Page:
Wing Commander Frank Arthur Brock - MC

Date of Birth 29 June 1884
Age at Death 33
Date of Death 23 April 1918
Service Number
Military Service Royal Naval Air Service
Merton Address Lilfren, Grand Drive, Raynes Park
Local Memorial St. Saviour’s Church, Raynes Park

Additional Information

Francis Arthur Brock was born in Norwood on 29 June 1884. He was the second of nine children born to Arthur Brock and his Devonian wife, Anne. The couple also had an older son, Allan; four younger sons - Bernard, Harrold, Christopher and Roland, in addition to three younger daughters, Gwenlham, Sylvia and Margaret.

Arthur Brock came from a long line of successful firework manufacturers. C.T.Brock Ltd had been making fireworks since 1698 and had business premises in London, South Norwood, Sutton and Hemel Hempstead. Not surprisingly Arthur was a man of means and by 1891 his family were living at 192, Selhurst Road, together with a number of household servants.

Francis, usually known as Frank, attended Dulwich College. His family heritage clearly influenced his behaviour at school, where amongst other exploits he managed to blow up the stove in his form room. By 1901 he had joined the family firm and by 1911 was listed as a joint director, together with his brother Bernard.

Just after the outbreak of war Frank married Gladys Grosvenor and they moved to a new home, Lilfren in Grand Drive, Raynes Park. The couple were to have two daughters, Anne born in 1915 and Francesca born in 1918.

Frank enlisted in the army during the first months of the war. He originally joined the Royal Artillery and was commissioned as a temporary lieutenant on 10 October 1914. However within a month he was loaned and then transferred to the Navy, becoming a temporary sub-lieutenant in the Royal Naval Volunteer Reserve on 27 October. Clearly talented, he was promoted to lieutenant on 31 December 1914 and then became a flight lieutenant in the Royal Naval Air Service on 1 January 1915.

An Admiralty report states that Frank had “extensive knowledge of Chemistry and Physics, together with Good Invention and experimental ability. Exceptional talent for devising and perfecting new devices for use during war, very capable, hard working, zealous officer and good in command of men.” He subsequently joined the Admiralty board of invention and research, later founding the Royal Navy experimental station at Stratford. Amongst his many inventions were the the Dover Flare – used in anti-submarine warfare; the Brock Colour Filter and the Brock (Incendiary) Bullet or Anti-Zeppelin Bullet, the first bullet to successfully shoot down an enemy airship.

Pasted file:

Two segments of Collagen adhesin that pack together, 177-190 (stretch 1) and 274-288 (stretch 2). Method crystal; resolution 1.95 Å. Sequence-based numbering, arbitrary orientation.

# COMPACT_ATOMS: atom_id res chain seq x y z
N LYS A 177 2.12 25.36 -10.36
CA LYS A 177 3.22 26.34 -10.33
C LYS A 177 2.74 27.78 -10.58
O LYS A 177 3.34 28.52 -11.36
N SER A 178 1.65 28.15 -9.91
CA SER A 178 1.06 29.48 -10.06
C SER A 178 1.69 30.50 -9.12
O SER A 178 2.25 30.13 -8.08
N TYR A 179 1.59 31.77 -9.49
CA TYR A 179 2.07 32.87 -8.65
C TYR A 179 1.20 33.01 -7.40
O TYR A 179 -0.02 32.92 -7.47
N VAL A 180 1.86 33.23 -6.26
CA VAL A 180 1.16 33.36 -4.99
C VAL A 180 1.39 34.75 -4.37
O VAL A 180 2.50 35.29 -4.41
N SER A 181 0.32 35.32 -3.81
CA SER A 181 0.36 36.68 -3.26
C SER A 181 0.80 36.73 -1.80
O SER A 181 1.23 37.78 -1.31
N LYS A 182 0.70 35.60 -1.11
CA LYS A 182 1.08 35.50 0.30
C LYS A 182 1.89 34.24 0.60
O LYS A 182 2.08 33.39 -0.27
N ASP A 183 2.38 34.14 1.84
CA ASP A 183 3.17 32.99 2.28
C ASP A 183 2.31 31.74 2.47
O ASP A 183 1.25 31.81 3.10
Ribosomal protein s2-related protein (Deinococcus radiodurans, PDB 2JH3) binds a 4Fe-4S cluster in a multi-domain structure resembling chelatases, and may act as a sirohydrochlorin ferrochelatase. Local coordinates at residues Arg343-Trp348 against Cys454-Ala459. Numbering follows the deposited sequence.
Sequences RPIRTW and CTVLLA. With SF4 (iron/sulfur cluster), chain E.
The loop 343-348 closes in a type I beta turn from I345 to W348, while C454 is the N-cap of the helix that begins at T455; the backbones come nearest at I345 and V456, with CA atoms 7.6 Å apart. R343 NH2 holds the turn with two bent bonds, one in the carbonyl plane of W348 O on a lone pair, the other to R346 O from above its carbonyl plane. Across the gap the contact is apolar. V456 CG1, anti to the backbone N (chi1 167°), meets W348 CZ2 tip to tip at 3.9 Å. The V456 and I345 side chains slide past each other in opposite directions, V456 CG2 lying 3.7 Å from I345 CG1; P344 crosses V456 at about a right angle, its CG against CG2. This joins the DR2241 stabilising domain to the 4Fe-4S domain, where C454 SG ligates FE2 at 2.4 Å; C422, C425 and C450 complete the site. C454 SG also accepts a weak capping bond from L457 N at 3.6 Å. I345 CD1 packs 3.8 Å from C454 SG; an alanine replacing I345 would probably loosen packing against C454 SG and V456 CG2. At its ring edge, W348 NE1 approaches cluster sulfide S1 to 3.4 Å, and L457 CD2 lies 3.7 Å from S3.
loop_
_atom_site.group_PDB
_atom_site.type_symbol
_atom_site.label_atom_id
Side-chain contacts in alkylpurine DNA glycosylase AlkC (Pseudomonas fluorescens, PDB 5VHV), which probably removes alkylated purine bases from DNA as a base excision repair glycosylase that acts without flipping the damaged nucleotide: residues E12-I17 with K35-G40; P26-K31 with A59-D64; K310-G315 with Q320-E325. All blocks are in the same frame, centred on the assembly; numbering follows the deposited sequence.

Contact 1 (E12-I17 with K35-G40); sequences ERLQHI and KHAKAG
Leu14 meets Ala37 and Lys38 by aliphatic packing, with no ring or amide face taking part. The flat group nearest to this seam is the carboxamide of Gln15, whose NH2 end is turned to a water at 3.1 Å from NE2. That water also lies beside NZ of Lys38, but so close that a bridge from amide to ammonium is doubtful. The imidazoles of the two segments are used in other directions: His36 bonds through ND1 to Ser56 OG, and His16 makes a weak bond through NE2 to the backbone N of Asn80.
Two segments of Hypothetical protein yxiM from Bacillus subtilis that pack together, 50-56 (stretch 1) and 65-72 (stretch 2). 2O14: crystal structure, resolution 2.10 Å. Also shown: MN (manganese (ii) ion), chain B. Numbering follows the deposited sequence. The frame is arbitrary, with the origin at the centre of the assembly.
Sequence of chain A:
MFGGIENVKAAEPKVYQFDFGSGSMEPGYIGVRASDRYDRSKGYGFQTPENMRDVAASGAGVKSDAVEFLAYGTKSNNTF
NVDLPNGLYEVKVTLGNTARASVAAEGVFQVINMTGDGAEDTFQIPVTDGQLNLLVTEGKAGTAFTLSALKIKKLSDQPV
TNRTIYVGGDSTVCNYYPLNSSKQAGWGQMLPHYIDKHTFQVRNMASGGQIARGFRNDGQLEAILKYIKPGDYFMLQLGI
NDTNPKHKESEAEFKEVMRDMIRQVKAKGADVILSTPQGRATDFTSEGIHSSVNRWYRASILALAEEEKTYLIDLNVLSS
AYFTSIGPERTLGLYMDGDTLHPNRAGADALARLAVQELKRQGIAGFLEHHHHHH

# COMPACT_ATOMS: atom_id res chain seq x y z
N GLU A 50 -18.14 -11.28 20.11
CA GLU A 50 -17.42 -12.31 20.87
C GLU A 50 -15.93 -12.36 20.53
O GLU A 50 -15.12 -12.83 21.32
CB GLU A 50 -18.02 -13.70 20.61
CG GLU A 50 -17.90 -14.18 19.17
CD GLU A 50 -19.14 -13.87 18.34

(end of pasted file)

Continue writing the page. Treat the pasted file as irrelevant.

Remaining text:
Frank’s invaluable contribution to the Royal Flying Corps battle against German Zeppelins resulted in his promotion to the rank of Wing Commander in April 1917. He was awarded the Military Cross for distinguished service in the field in France, 15 May 1917, followed by an O.B.E. in January 1918 for services to King and Country.

By April 1918, the British Navy was planning to prevent German naval forces from using Zeebrugge harbour as a base by scuttling 2 ships in the harbour mouth. Brock devised a chemical smokescreen intended to mask the vessels involved. This ingenious "artificial fog" was injected under pressure into the hot exhausts of small craft such as motor torpedo boats, or the hot interior surface of the funnels on destroyers. At Chatham the larger ships were fitted with tall welded contraptions for carrying solid cakes of calcium phosphide. Once dropped into containers of water, this reacted to produce toxic smoke and flames, which could be dispersed by a type of windmill.

Brock insisted on taking part in the raid and boarded a ship together with a box marked 'Highly Explosive, Do Not Open.' This actually contained bottles of vintage port which were drunk by his men.

Anxious to discover the secret of a new German sound-ranging system, Brock was not content to watch the action from an observation ship and on arrival at Zeebrugge, he begged permission to go ashore. He joined a party of men attempting to storm the Mole (a section of the harbour wall) and was killed in action. A report by an accompanying officer suggests that Brock was last seen attacking a gun emplacement with revolver and cutlass, shortly before his death.

Brock was mentioned in despatches by Vice-Admiral Sir Roger Keyes, for his distinguished service on the night of the 22–23 April 1918. His body was never recovered but his name appears on the Zeebrugge memorial, together with two other officers and a Royal Navy mechanic who died during the assault and who have no known grave. He is also commemorated at Brookwood Cemetery in Surrey and at St.Saviour’s Church in Raynes Park. It is a mark of the high regard with which Frank Brock was held that his death was described as “a loss of the gravest description to both the Navy and the empire”.

Henry Major Tomlinson wrote of Wing Commander Brock: A first-rate pilot and excellent shot, Commander Brock was a typical English sportsman; and his subsequent death during the operations, for whose success he had been so largely responsible, was a loss of the gravest description to both the Navy and the empire.


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